On a recent trip to Dallas, Texas, I took note of the very broad diversity of businesses located there and started thinking about the fact that Dallas is well known as a test market for new businesses – particularly chain stores or new concept enterprises. In fact, Dallas is among the top five cities in the U.S. used as a business incubator. Understanding why this is so provides a useful glimpse into the marketing mindset.
For starters, Dallas affords the opportunity to measure against a very broad and diverse demographic and competitive atmosphere. John Shern, Home Depot’s director of real estate, once noted that “What we learn in Dallas, we will employ in other cities like a Phoenix or Atlanta.”
Wal-Mart Stores Inc. of Bentonville, Ark., often comes to Dallas to test its concepts, as does Target Inc., which is based in the Minneapolis area. For local retail and restaurant firms such as 7-Eleven Inc., the Michaels Stores Inc. arts-and-crafts chain and Carlson Restaurants Worldwide Inc. – the owner of TGI Friday’s, the area is ideal for experimentation.
The diverse criterion Dallas meets is difficult to match in other markets. It is difficult to find the same mix of competitors and robust number of potential customers elsewhere. For companies trying to be segmented, those segments; suburban, urban and rural, are often well represented in Dallas. A study of these makes it is easier to design approaches to attracting given types of customers.
San Francisco-based consultant Stephen Roulac notes that Texas’ spot in the middle of the country also is an advantage as Retailers testing markets tend to stay away from the East and West Coasts because the lifestyles there aren’t generally representative of the nation’s majority.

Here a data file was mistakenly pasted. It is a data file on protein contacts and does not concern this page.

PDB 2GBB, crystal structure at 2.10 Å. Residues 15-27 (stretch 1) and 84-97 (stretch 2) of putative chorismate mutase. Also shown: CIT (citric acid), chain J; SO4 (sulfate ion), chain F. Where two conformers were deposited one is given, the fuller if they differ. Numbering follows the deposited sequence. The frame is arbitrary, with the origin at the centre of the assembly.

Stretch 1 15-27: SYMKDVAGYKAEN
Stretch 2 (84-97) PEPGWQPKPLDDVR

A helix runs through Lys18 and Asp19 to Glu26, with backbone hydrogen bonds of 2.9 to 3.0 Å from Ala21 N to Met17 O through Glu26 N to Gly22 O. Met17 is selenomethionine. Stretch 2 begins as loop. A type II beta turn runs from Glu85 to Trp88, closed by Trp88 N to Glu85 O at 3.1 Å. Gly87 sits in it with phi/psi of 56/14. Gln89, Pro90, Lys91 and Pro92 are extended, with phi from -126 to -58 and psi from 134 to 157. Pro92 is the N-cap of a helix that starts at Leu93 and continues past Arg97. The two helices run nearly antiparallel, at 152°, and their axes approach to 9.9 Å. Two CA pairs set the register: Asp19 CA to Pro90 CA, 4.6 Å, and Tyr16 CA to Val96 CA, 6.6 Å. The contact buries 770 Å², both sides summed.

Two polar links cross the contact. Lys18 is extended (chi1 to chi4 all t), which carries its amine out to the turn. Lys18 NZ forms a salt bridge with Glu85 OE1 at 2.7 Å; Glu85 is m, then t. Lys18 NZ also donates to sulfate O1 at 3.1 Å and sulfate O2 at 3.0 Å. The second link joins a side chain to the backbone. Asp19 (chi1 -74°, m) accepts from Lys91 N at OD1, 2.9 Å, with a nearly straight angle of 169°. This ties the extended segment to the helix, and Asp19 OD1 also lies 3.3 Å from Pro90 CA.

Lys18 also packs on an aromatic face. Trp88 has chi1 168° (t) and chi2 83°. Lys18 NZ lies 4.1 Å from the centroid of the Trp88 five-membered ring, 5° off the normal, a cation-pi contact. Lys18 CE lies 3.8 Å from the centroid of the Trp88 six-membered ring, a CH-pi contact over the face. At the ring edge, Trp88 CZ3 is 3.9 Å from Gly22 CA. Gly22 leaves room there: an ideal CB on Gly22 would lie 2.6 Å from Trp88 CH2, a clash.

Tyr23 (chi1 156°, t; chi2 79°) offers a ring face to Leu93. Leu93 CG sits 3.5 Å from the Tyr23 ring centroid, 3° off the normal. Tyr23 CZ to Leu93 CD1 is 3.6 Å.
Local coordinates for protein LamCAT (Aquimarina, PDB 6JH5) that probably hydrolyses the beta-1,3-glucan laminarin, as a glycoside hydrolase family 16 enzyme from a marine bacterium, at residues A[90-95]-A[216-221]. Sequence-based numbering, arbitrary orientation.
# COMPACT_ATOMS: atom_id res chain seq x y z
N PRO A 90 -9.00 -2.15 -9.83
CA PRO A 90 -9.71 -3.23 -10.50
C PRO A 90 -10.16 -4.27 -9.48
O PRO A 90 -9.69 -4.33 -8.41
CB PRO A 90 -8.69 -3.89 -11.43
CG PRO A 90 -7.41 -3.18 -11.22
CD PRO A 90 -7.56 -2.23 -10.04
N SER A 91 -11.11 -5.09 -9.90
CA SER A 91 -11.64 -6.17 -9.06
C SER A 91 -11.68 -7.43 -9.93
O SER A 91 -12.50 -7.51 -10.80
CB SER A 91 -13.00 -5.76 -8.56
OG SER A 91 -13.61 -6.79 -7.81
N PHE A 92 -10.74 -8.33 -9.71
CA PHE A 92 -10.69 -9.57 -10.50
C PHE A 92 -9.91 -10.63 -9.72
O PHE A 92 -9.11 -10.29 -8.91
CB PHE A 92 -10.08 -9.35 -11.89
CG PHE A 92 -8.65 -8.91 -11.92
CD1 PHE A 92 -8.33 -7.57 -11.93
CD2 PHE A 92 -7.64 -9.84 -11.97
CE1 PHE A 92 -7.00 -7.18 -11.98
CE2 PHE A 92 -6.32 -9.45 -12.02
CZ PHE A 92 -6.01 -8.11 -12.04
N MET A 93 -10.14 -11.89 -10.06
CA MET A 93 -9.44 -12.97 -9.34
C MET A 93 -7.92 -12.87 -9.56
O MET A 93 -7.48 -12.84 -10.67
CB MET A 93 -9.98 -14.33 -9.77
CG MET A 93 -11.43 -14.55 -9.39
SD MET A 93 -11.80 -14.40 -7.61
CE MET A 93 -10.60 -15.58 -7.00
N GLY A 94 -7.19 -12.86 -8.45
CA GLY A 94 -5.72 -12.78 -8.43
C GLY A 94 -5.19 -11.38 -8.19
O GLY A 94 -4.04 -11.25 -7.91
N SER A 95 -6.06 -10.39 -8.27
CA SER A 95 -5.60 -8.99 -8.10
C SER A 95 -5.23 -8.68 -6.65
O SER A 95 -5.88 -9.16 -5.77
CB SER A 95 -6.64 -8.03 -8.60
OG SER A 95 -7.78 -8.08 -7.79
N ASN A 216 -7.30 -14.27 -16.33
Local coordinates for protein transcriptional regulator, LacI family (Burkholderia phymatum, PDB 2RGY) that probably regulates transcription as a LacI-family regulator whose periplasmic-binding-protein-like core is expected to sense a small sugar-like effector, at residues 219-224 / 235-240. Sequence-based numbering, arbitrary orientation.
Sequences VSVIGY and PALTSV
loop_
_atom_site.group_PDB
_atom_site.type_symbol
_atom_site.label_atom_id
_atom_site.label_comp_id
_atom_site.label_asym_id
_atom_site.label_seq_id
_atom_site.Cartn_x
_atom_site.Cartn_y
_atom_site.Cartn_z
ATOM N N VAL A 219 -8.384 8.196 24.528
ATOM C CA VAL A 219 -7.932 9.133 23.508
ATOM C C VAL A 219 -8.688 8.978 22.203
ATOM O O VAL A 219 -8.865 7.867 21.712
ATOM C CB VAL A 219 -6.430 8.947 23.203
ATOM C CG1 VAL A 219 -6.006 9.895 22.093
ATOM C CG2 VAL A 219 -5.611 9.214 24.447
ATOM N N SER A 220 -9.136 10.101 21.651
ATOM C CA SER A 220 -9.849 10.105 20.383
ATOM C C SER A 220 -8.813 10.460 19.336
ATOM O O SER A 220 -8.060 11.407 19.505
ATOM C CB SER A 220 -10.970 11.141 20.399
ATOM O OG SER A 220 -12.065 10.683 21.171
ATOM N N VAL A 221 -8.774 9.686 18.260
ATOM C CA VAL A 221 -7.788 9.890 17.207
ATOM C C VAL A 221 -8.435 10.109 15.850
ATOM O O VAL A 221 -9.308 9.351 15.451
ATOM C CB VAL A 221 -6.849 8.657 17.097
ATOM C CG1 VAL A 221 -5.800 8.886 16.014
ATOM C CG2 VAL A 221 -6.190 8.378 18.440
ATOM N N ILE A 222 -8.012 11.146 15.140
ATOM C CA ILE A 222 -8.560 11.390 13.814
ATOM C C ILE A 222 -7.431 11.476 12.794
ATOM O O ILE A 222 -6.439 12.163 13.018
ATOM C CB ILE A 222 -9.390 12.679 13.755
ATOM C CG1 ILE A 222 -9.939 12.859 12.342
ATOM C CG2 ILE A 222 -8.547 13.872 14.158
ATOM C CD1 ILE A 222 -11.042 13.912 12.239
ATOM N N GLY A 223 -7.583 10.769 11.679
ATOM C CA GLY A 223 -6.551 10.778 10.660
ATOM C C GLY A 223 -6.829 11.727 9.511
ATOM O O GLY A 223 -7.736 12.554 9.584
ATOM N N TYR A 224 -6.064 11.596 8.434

Local companies choose Dallas because they can test ideas in their own back yard. Again, the diverse cultural base provides a useful glimpse into the markets they need to focus on not only in taste and style, but also in average sales thresholds per person in a given visit and overall pricing strategies. It also allows businesses to test the appeal of much more subtle marketing strategies such as colors, traffic flow and the likes, applied to a diverse base of customers.
Dallas, because of its broad atmosphere – culturally, geographically and economically, serves as one of the five major test markets in the United States. Chances are that many of the products, services store layouts, ambiance and more, of stores you visit, have been tested out in this diverse community before being rolled out to larger audiences.